Our Parmesan

Azienda Igricola Iris - Organic, GM Free Parmesan

In the traditional heartland of Parmesan making, the rolling foothills of the Parma Apennines, lies the second dairy where we buy cheese. The tiny hamlet of Rivalta (350 slm) is home to Azienda Agricola Iris, owned by Umberto Avanzini, his wife Carolina and son Davide. They have 120 cows and produce 3-4 wheels of Parmesan a day, all of which are aged in the village.

At the time of our first visit there, we were becoming increasingly interested in finding a fantastic Parmesan made from herds other than the ubiquitous Friesian. The indigenous breeds in Emilia Romagna, the Vacca Rossa, Parmigiana, Bianca val Padana and Montanara have little future as economically viable alternatives to the Friesian, which can produce as much as 50 ltrs of milk a day.

The Swiss Brown however, a hardy mountain breed introduced last century from Switzerland and highly prized for the quality of its milk, can just about compete. It produces a lot less milk than the Friesian, but due to higher fat and casein levels, proportionally more cheese can be made from the same quantity of Swiss Brown milk. They adapt better to the Apennine environment, and live a lot longer than the Friesian. Currently, only some 9% of Parmesan cows are Swiss Brown but at Azienda Iris they make up approximately 50% of the herd.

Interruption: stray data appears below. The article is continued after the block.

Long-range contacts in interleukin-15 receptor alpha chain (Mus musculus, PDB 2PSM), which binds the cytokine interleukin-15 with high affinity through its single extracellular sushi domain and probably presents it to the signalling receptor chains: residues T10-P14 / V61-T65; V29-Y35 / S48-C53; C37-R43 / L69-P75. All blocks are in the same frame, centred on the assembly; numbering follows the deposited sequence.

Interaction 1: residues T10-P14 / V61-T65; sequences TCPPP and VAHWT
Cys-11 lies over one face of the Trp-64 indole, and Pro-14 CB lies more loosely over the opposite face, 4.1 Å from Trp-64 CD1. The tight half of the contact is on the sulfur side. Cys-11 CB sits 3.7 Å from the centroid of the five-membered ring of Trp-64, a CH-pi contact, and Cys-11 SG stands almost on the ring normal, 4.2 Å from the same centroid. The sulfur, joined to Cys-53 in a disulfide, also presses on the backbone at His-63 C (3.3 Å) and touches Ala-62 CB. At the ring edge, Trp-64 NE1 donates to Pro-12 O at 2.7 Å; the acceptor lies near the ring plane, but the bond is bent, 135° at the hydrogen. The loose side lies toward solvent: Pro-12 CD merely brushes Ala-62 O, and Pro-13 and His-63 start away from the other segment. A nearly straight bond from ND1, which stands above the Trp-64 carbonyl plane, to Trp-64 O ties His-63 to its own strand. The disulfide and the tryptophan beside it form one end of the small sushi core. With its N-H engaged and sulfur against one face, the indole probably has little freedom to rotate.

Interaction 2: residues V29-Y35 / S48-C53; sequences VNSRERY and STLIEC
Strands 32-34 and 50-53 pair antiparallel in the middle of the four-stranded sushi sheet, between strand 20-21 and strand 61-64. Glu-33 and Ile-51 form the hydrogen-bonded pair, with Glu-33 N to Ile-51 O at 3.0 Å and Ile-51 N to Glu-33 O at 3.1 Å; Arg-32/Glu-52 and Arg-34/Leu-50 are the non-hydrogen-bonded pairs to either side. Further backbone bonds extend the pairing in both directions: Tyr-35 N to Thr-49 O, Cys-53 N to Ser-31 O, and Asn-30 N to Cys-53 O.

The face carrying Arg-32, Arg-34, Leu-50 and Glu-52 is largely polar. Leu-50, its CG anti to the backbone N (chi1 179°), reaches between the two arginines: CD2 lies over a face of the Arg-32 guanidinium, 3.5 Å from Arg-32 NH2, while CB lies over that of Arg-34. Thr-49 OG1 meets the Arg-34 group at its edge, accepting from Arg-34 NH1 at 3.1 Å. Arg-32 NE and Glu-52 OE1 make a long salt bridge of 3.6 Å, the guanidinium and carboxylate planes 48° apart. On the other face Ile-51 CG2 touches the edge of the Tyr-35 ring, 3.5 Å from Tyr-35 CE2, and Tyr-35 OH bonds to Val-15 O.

Umberto making the cheese at Azienda Iris.

 

Umberto is justifiably proud of his small herd and after morning milking goes straight to make the cheese, having learnt at the side of his father Rino who started making Pamesan in 1950 as casaro at the Rivalta cooperative. In 1987 the family started making their own Parmesan using only milk from their own cows. Ten years later they took the radical step of working towards full organic certification and in 2005 their first wheels of organic, GM free Parmesan were sold. This process involved certifying the pasture around the farm and also guaranteeing the organic provenance of the dry feed: in Parmesan production up to 50% of the animals' feed is dry grain. This includes a mix of barley, oats, maize and soya. Cheap imports of GM soya and maize provide the massive majority creating an indirect GM supply chain that many people are unaware of.

This kind of small-scale, high quality Parmesan production is so unusual that Umberto has created his own Iris brand which includes a grading system for his own cheeses to mark himself apart from the mass of Parmesan producers.